This week I had planned a crafting article of interest to HEMAists but unfortunately earlier in the week a series of videos went viral with the same craft 🙁 So instead I am posting this article about the benefits of battlefield training.
As this is my final post of 2014 I wish you all a very Merry Christmas and a Happy New Year and I look forward to posting again in 2015!
The Celtic speaking peoples of the British Isles had a very definite hierarchy. Their entire society broke down entirely into clearly defined class brackets. Each of these class brackets had responsibilities both within themselves and to each other. Obviously one had to know where they fitted into society to perform these roles. Since across the Celtic Speaking groups honour price was very important to both individuals and kin groups and since this in part depended on which part of the social strata the individual occupied, knowing which class bracket in which to class oneself was imperative. Anyone without kin or class was an outlaw or, at best, an exile. For the nobility, and particularly the king class, a thorough understanding of their duties was important as a failure to fulfil them would impact directly on huge numbers of the population and they would swiftly lose the goodwill and support of their people.
King, being in many ways perceived as being synonymous with ‘leader’ or ‘chief,’ granted the bearer of this title with extremely high status. The status of individuals was important within the Celtic culture as it determined honour price, right, responsibilities and how others reacted. The title of king could be won either in conquest or could be hereditary. In theory the eldest son should inherit the title but if he was in some way unsuitable any son (or close male relative) could succeed the throne. However, the British Isles were at this time broken down into many small kingdoms. This combined with the complex nature of Celtic hierarchy allowed there to be a great number of kings, Ireland had at one point just under 150. This meant that throughout the general class bracket of king there was some status division. This occurred noticeably in the succession practices of Ireland, if both the father and the grandfather of the successor had ruled before him, he became a king, if however, he was succeeding only his father then he became a petty king (essentially the highest rank of noble with only minor powers of rule). Essentially, ‘land, lordship and local acknowledgement were among the key determinants of a ruler’s status.’ Kings who ranked with less status were required to submit to the high kings, just as the nobles within their tuath were required to submit to them.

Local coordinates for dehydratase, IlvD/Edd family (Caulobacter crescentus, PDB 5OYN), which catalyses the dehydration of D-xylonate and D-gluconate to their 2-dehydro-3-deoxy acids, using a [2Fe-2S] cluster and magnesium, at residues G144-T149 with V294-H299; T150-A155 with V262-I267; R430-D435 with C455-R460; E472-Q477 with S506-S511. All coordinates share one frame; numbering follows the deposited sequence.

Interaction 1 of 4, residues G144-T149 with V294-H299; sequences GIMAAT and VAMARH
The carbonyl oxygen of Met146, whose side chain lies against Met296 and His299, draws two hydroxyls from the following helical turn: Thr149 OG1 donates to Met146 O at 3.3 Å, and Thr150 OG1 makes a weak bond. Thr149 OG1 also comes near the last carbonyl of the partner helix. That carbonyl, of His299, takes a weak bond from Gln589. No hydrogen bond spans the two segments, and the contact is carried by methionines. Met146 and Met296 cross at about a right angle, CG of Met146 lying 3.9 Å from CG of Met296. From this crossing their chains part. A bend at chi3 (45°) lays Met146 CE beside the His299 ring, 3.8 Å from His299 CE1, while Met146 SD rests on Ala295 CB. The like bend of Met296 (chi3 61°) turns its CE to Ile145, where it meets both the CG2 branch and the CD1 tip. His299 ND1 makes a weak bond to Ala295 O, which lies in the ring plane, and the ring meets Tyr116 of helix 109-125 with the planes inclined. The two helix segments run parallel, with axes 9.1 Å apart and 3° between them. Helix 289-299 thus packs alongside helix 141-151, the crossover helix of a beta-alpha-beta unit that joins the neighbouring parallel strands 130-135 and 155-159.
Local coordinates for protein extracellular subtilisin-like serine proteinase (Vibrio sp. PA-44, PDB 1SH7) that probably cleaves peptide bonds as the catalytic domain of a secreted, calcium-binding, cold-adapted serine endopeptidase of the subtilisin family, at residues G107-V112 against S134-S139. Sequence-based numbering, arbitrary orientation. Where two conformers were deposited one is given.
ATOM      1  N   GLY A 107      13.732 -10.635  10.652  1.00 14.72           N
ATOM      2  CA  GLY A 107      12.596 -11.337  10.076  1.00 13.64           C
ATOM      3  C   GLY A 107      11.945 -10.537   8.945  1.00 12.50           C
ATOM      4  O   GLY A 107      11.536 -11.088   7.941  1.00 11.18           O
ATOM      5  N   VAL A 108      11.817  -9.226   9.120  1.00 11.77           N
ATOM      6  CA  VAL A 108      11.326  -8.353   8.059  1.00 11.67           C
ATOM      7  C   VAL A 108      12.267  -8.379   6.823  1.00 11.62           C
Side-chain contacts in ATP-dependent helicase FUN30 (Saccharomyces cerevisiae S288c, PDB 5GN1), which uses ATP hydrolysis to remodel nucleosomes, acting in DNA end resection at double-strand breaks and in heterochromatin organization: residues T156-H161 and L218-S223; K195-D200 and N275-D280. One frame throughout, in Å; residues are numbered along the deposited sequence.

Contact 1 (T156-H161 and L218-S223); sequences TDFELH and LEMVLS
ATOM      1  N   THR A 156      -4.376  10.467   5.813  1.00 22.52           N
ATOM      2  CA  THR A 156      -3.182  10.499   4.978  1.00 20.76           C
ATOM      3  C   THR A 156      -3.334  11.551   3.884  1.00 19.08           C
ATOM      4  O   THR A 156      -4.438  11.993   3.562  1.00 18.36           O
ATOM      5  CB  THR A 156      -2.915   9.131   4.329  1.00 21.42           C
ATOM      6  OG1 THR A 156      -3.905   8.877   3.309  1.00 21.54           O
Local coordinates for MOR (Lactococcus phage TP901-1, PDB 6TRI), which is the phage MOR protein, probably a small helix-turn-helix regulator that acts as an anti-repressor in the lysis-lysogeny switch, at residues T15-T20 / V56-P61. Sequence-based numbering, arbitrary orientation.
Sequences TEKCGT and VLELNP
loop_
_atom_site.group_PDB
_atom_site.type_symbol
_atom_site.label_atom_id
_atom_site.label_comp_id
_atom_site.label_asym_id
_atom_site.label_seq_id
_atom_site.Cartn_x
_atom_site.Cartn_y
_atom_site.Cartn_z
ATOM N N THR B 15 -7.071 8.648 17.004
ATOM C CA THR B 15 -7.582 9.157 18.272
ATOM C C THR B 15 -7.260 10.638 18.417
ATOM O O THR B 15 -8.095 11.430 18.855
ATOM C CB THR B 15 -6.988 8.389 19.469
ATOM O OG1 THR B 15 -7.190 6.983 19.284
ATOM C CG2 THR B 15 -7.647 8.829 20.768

Back in January I wrote an article called Sharp Blades and Lightsabers: Not Every Hit Should Count as a Cut, in which I pointed out that not every attack with a sword would actually cut effectively, and that an attack that would not have had the potential to end a fight should not be point worthy.
My opinion on this hasn’t changed, but I thought it would be worth revisiting this idea with references to original treatises, as obviously evidence from a primary source should hold greater value than a modern opinion.
To start simply, halfswording, i.e. holding onto the blade of your own sword, can be seen being used in an unarmoured context in several treatises. There are several examples of unarmoured halfswording, for example as seen in this folio from Falkner’s treatise. Hopefully, most HEMAists will recognise this.
Ms. KK5012, 11v
A fencing mask, painted as a stormtrooper helmet.
A common controversy in historical fencing is the choice of head protection. Most practitioners use traditional fencing masks, but many people are critical of these and prefer to use steel re-enactment or SCA helmets or purpose-built HEMA helmets. Both points of view have strengths and limitations.